Sunsets, Lenses and Second Opinions

This is the same sunset that I posted a picture of on Tuesday. I took the two photos only minutes apart, but with different lenses.

I would say that I was being a good kitty and practicing to see what different lenses would do, but in truth, I forgot the telephoto lens was on there instead of the broader landscape lens. Some of the difference is that the telephoto lens focused in on a smaller part of the sky. But you can also see that the longer focal length (shorter focal length? My college physics professor is shaking his head) changes the perspective so that different shapes and colors predominate.

It’s common advice these days to always obtain a second opinion on medical diagnoses. In fact, articles recommend that, if your doctor doesn’t like the idea of you getting a second opinion, then that’s a big red flag. Patients can be misdiagnosed 25 to 50% of the time, depending on whose numbers you look at. Is this because 25 to to 50% of doctors are idiots? Well… Okay, no no no, it’s not. It’s because everyone brings a different lens to the table. Where one person sees the whole sky, another sees just one peak against a wash of crimson.

This is why having a writing group or multiple critique partners can be very important. It’s not that half of them could be flat wrong. (Well, depends on the CP, eh?) It’s more that each reader sees the story through a different lens. What’s a glaring problem to one, another breezes right past. It’s important to carefully consider the feedback a reader gives you, just as you would a medical diagnosis, but it’s equally important to evaluate it in context of how other readers see it.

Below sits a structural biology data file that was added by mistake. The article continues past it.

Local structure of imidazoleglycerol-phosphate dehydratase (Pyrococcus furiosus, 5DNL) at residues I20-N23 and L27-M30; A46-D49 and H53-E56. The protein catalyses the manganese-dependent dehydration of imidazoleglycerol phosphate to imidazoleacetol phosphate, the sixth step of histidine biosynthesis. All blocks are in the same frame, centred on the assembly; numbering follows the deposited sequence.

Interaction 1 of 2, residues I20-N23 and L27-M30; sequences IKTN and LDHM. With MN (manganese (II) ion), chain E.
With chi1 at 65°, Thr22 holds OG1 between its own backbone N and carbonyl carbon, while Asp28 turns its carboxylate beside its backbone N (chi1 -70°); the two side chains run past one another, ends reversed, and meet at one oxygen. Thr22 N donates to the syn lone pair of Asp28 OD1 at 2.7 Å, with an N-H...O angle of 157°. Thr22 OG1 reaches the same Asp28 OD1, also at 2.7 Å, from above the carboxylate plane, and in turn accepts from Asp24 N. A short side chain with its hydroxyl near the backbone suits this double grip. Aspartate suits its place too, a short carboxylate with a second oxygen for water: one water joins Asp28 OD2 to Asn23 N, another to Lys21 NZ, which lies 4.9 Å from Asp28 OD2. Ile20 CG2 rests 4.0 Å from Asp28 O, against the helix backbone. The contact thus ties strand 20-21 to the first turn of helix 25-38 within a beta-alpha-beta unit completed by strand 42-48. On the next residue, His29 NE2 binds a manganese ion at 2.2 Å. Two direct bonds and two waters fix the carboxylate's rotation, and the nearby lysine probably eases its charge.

I was in a writers group for many years where one member would change every single thing anyone criticized about her story. We worked mainly short stories and essays in that group, so the revision process was fairly fast. She brought the same story back to the group several times, looking for that perfect, thumbs-up moment. Finally, on somewhere around the fourth time she brought it to the group, someone pointed out that, as a critique group, someone would always find something for her to fix. This idea she had in her head that at some point we would declare it scintillatingly perfect would never occur. That only she could decide when it was done.